Human rights groups continued to allege that authorities made improper use of international agreements that permit them to detain, and possibly repatriate, persons with outstanding arrest warrants from other former Soviet states. This system, enforced by informal ties among senior law enforcement officials of the countries concerned, permitted authorities to detain individuals for up to one month while the Prosecutor General’s Office investigated the nature of the warrants. For example, Belarusian human rights activist Yana Pinchuk was extradited to Belarus in August after he was arrested in St. Petersburg in November 2021 at the request of the Lukashenka regime. The Memorial Human Rights Center recognized Pinchuk as a political prisoner.

Employment: Employers frequently refused to hire applicants who lacked residential registration. UNHCR reported that employers frequently were not familiar with laws permitting employment for refugees and asylum seekers without work permits and refused to hire them. NGOs reported that refugees, asylum seekers, and migrants were vulnerable to exploitation in the form of forced labor because of the lack of proper documents and insufficient Russian language skills.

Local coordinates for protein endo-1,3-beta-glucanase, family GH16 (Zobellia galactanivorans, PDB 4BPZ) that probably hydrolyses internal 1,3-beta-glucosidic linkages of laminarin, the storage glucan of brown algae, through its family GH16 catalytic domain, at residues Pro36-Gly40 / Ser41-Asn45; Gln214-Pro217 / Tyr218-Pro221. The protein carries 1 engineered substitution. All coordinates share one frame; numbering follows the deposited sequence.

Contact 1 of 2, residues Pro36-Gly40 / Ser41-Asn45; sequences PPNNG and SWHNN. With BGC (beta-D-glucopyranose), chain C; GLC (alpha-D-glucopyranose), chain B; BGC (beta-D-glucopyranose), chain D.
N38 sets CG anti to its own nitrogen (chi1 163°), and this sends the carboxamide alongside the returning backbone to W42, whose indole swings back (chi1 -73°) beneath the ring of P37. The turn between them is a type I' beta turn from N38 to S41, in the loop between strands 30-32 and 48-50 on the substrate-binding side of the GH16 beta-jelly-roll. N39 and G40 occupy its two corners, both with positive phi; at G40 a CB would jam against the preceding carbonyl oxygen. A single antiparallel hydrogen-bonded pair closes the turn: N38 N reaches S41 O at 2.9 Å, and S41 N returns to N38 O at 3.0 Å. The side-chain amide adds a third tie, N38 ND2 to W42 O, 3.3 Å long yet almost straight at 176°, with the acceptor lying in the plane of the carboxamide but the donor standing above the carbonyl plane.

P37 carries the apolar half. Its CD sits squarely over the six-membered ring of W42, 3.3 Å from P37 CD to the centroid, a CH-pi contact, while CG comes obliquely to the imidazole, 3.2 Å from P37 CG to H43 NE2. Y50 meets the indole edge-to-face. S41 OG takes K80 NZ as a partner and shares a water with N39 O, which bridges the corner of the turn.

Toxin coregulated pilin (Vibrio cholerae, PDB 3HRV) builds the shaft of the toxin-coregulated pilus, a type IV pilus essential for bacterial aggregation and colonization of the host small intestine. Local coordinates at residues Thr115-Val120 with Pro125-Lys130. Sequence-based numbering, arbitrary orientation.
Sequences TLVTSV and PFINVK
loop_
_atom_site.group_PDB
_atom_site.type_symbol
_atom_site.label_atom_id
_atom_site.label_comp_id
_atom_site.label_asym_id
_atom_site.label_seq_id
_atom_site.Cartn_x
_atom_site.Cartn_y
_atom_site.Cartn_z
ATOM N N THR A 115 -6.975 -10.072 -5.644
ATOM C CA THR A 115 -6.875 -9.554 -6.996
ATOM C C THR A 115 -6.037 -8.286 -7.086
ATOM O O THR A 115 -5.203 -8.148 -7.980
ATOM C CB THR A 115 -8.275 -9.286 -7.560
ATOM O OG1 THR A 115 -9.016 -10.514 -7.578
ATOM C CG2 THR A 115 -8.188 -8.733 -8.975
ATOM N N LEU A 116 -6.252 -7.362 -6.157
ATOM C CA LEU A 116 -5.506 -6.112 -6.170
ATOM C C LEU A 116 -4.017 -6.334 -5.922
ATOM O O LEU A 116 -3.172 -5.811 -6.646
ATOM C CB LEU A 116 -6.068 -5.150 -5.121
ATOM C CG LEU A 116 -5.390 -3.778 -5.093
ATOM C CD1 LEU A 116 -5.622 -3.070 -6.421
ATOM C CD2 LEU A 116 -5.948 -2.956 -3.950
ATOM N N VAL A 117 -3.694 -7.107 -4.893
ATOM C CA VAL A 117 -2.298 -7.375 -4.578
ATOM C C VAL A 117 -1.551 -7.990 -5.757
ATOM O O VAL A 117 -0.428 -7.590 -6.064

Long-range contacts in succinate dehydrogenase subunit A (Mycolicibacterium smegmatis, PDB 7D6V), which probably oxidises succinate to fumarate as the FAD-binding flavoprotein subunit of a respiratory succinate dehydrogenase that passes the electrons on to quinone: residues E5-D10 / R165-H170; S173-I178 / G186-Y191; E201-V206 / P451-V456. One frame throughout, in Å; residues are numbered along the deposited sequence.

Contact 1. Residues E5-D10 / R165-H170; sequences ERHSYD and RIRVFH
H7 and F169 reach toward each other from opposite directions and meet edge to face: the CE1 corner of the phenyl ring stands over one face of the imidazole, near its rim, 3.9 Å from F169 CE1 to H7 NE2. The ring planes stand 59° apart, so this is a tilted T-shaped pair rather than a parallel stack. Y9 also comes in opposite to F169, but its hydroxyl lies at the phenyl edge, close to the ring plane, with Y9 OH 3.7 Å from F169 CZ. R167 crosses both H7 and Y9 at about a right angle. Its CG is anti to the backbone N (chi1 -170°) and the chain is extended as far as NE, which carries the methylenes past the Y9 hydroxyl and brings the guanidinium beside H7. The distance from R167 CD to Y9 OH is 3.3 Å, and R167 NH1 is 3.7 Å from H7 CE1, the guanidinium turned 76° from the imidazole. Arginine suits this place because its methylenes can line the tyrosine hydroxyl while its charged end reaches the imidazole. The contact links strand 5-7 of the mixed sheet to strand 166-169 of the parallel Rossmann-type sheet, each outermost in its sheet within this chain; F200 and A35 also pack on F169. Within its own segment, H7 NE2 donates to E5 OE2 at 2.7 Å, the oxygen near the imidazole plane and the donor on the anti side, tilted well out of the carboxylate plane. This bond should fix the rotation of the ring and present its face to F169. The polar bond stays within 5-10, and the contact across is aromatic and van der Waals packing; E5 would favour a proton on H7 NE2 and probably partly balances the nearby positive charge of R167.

Access to Basic Services: By law successful temporary asylum seekers and persons whose applications were being processed have the right to work, to receive medical care, and to attend school. The government considered Ukrainian asylum seekers to be separate from asylum seekers from other countries, such as Afghanistan, Georgia, Syria, Sudan, and Yemen. NGOs reported authorities provided some services to Ukrainian asylum seekers, but there were instances in which applicants from other countries were denied the same service, including access to medical care and food banks.

While federal law provides for education for all children, regional authorities occasionally denied access to schools to children of temporary asylum and refugee applicants who lacked residential registration or who did not speak Russian. The Civic Assistance Committee reported that approximately one-third of the children of refugees were enrolled in schools. When parents encountered difficulties enrolling their children in school, authorities generally cooperated with UNHCR to resolve the problem.